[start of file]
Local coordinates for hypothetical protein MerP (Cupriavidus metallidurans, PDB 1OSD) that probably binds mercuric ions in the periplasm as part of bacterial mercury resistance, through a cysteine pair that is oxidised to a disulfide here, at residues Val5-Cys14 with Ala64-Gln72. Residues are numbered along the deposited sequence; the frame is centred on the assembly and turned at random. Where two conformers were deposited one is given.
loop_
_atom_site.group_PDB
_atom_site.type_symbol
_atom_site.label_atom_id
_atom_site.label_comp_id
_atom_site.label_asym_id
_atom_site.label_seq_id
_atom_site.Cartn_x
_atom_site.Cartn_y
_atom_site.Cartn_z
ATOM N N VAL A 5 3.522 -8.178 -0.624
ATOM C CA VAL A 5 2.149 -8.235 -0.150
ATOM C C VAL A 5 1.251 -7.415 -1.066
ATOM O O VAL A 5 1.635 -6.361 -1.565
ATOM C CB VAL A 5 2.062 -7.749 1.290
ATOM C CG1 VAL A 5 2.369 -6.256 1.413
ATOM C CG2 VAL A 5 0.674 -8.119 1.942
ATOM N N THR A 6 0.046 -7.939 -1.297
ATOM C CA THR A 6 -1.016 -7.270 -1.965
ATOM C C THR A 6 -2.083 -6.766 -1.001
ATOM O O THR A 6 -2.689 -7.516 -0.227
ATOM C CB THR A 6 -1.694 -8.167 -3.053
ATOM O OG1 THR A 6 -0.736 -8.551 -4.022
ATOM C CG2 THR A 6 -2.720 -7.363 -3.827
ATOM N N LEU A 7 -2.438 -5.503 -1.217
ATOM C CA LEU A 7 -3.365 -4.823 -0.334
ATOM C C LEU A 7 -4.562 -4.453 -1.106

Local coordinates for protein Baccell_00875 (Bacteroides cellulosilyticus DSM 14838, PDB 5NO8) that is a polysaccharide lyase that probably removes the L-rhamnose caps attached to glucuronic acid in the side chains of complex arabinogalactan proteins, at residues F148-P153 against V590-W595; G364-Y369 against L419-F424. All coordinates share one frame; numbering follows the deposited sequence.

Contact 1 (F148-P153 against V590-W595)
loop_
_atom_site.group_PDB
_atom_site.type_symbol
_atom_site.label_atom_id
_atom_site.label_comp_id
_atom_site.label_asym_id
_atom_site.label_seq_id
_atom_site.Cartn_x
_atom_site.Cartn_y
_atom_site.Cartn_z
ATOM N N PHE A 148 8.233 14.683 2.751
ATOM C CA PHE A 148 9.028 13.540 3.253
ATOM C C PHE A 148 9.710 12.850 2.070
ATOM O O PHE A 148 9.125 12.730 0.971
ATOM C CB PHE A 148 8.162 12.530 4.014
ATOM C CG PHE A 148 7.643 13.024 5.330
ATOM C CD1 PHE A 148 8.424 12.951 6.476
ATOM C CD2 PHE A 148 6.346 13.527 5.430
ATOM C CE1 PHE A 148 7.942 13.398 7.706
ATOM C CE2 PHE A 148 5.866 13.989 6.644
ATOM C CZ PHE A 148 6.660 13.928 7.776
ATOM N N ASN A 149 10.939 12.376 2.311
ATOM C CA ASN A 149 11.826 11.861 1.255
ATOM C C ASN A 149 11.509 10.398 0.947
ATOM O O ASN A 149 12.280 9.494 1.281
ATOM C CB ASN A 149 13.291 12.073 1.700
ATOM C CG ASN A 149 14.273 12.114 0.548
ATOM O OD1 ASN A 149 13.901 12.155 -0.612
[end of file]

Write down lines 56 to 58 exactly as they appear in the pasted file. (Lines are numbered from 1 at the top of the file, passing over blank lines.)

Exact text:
ATOM C CB ASN A 149 13.291 12.073 1.700
ATOM C CG ASN A 149 14.273 12.114 0.548
ATOM O OD1 ASN A 149 13.901 12.155 -0.612